This week we find ourselves deep in Gothic Dublin with Brian J. Showers.
When I moved to Dublin in 2000, I immediately set about familiarising myself with the literary heritage of my new home. Of course having a lifelong interest in ghost stories and things that go bump in the night—which, by the way, shows no sign of abating—my attention naturally focused on Irish contributions to the genre. This curiosity resulted in my first book, Literary Walking Tours of Gothic Dublin (2006), copies of which are still floating about if you’ve the mind; and a twice-yearly journal I edit called The Green Book: Writings on Irish Gothic, Supernatural and Fantastic Literature (2013- ). The title pretty much says it all.
Sure, I’d read Wilde and Stoker and Dunsany before moving to Dublin, but never with the added opportunity for geographical context. Being able to walk the same streets, the same paths and lanes, is a far more illuminating experience than sitting in the Midwest with a European city plan. Now that I was in Dublin I could visit Wilde’s birthplace on Westland Row, the church where Stoker married shortly before moving to London, the hospital on Jervis Street where Lord Dunsany lay wounded from shrapnel during the 1916 Easter Rising. I could walk from Charles Maturin’s house on York Street, where he wrote Melmoth the Wanderer (1820), to nearby Saint Peter’s Church, where he served out his final days as a curate. Maturin was eventually buried in the churchyard there, until the church, the yard, and hopefully the deceased too were cleared away to make room for a YMCA. But still, that plot of land, that precise location along the street, will always hold, like geological layers, a cumulative spatial significance. At least for me.
That’s the thing about Dublin or, I would imagine, any city of substantial size: Time collapses on itself, compressing layers of place, both literal and figurative, one on top of the other. There is the surface of the modern day, yes, but if you learn the city’s furtive language, you will also learn that a particular bend of a certain road echoes a now vanished waterway; or that behind the façades of certain ancient buildings on Aungier Street stand structures still older and forgotten. Secrets are concealed all over this town.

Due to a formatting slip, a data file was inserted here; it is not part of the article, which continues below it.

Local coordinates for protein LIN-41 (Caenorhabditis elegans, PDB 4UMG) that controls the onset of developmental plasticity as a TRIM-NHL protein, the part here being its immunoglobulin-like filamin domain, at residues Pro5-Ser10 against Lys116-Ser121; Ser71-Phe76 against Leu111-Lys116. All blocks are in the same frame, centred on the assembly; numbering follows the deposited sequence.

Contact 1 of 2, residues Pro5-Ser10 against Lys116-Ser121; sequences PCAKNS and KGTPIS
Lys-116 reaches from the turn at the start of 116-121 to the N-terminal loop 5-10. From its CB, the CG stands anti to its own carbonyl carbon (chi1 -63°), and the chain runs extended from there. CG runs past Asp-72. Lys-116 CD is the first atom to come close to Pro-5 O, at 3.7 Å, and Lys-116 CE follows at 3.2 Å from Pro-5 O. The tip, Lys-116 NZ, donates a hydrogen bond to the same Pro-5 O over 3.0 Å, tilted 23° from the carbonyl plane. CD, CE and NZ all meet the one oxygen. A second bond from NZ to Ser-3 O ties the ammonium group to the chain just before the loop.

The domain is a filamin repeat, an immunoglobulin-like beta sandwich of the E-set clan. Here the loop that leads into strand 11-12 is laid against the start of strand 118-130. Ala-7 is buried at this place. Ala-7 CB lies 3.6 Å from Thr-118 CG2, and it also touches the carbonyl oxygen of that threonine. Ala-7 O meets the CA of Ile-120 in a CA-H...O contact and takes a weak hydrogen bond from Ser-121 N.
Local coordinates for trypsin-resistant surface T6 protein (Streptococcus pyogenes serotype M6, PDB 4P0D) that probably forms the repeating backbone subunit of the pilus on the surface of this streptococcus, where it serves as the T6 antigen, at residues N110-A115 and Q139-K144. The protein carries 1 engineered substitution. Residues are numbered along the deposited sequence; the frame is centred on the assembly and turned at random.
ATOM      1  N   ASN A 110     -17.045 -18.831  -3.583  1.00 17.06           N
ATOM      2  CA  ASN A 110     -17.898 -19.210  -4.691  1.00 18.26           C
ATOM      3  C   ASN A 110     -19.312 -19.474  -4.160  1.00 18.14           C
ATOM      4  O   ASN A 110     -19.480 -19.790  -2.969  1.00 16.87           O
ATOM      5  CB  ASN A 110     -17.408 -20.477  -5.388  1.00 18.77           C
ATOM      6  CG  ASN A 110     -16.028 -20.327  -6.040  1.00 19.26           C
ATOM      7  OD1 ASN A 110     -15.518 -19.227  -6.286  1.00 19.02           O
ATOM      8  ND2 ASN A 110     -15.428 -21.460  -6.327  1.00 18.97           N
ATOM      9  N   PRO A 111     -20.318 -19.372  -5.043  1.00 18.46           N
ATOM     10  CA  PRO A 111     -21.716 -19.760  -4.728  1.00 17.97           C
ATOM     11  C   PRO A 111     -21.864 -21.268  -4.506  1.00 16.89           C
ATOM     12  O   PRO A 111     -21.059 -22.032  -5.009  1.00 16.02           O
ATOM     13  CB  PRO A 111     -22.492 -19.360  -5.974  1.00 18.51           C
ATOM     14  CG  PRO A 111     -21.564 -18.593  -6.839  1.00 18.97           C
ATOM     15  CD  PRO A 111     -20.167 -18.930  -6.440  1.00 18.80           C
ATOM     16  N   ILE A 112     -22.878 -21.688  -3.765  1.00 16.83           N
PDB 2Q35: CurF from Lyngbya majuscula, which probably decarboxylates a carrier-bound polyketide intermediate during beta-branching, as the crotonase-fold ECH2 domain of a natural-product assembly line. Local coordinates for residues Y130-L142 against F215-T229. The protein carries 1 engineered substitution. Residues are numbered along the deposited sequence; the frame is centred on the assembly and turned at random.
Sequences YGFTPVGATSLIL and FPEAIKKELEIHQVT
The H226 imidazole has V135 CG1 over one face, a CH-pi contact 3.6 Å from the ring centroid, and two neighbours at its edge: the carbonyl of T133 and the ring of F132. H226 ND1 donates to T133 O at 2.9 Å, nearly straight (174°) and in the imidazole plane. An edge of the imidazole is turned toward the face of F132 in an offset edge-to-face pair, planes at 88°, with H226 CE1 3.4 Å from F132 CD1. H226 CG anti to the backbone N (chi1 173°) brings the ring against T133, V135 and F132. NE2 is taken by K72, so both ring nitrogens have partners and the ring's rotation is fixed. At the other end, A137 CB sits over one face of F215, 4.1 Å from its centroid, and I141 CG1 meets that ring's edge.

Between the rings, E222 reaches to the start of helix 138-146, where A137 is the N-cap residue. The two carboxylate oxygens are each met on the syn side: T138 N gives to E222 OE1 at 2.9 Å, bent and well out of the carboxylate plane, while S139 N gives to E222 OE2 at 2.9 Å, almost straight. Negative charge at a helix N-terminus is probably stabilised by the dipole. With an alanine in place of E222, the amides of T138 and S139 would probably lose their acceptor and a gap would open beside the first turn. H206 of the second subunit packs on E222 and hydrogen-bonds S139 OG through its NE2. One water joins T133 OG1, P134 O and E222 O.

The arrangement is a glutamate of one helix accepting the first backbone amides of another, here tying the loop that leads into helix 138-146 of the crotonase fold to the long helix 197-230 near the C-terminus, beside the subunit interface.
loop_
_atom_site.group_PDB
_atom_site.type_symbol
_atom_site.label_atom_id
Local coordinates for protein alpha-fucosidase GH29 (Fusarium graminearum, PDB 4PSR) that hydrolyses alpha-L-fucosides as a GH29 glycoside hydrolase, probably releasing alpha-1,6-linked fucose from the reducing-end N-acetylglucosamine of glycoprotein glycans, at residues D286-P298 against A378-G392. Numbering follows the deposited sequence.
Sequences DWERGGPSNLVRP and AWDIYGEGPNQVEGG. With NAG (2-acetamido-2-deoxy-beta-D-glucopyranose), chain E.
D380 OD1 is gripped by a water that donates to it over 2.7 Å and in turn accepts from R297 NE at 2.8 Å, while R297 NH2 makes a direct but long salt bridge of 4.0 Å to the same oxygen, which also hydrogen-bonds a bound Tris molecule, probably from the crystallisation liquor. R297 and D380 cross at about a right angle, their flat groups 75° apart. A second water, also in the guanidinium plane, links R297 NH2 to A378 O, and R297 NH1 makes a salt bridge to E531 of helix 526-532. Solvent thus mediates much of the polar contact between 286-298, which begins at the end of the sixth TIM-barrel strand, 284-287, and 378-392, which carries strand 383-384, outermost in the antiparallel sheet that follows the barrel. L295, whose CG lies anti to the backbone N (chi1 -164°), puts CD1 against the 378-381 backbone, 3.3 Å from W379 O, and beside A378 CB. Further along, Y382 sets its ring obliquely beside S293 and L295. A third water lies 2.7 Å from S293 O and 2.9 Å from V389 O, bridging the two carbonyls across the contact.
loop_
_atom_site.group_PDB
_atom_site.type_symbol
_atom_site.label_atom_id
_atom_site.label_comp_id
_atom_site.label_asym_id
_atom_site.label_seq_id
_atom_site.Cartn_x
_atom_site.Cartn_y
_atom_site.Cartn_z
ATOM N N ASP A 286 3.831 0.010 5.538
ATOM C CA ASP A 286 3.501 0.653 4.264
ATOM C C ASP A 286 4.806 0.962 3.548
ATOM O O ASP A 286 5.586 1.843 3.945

In October of 2000, while I was still searching for legitimate work, I found myself sitting in my new Dublin flat reading Bill McCormack’s biography of Joseph Sheridan Le Fanu, the Victorian ghost story writer whose gothic novel Uncle Silas (1864) still has many sinister thrills to offer the modern reader. There is Le Fanu’s popular, if slightly sensational, vampire novella “Carmilla” (1871-2), which many already know. But my favourite tale is “Green Tea” (1869), a horrific depiction of a man’s psychological decay, originally published in All the Year Round by Charles Dickens before it was later collected in Le Fanu’s crowning achievement In a Glass Darkly (1872).
Anyway, that autumn afternoon, as I was sat in my armchair reading, I turned to a page showing a photograph Le Fanu’s tombstone, with a note that he was buried in Mount Jerome Cemetery, Dublin. It was an epiphany, albeit maybe an obvious one: We’re not in Wisconsin anymore. Why continue sitting in the chair? Not content to just read about these places, I could now visit them too! I jumped up, grabbed a map and my coat, and within minutes was heading west towards Harold’s Cross—a short fifteen-minute walk from my flat.
Mount Jerome Cemetery is Dublin’s “other cemetery”—by that I mean it is not Glasnevin Cemetery on the north side of the city, which, due to its high volume of political heroes, is plainly the more celebrated of the two. However, for the lover of fantastical literature, Mount Jerome may well have more to offer. Mount Jerome was founded in 1836, originally a Protestant cemetery, an overflow for the dangerously brimming city graveyards. With cholera epidemics sweeping across Ireland at the time, a bit more space was necessary. By the 1990s, the cemetery had fallen into extreme disrepair. It was overgrown with weeds and the quantity of empty beer cans threatened to outnumber those interred there. Roots had overturned tombstones and advanced deterioration worked on some of the burial ground’s grander monuments. Fortunately, the cemetery was restored by the Massey Brothers at the turn of the century. While there is still a sense of majestic decay—proper to any such cemetery of nineteenth-century vintage—I cannot think of a more pleasant way to spend an afternoon, provided the weather holds: ambling among the tombs and reading the details of lives etched into the stones.